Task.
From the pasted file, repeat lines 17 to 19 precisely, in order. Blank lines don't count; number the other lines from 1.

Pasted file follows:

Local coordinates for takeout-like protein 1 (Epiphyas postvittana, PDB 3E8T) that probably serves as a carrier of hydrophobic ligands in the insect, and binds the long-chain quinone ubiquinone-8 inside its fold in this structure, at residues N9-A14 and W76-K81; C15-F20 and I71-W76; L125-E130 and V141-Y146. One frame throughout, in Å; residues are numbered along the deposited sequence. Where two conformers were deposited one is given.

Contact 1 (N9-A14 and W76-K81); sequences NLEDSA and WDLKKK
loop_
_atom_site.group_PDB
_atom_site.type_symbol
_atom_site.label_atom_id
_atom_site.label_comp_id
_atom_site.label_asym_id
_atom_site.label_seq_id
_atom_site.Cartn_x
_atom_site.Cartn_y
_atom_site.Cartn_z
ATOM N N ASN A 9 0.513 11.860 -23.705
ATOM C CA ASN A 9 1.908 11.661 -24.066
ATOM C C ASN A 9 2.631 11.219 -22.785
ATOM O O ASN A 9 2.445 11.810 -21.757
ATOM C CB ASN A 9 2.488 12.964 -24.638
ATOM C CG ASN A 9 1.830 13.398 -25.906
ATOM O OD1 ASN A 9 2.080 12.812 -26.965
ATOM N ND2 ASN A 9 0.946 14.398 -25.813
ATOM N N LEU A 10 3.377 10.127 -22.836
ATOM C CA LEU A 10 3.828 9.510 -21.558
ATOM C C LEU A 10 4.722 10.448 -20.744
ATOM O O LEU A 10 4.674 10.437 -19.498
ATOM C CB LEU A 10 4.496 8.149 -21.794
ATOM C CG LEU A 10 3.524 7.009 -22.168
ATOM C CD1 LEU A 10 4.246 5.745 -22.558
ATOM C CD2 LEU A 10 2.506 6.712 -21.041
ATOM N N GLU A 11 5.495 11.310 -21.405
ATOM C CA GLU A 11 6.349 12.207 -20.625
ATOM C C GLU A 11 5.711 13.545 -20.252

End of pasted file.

ATOM C CB ASN A 9 2.488 12.964 -24.638
ATOM C CG ASN A 9 1.830 13.398 -25.906
ATOM O OD1 ASN A 9 2.080 12.812 -26.965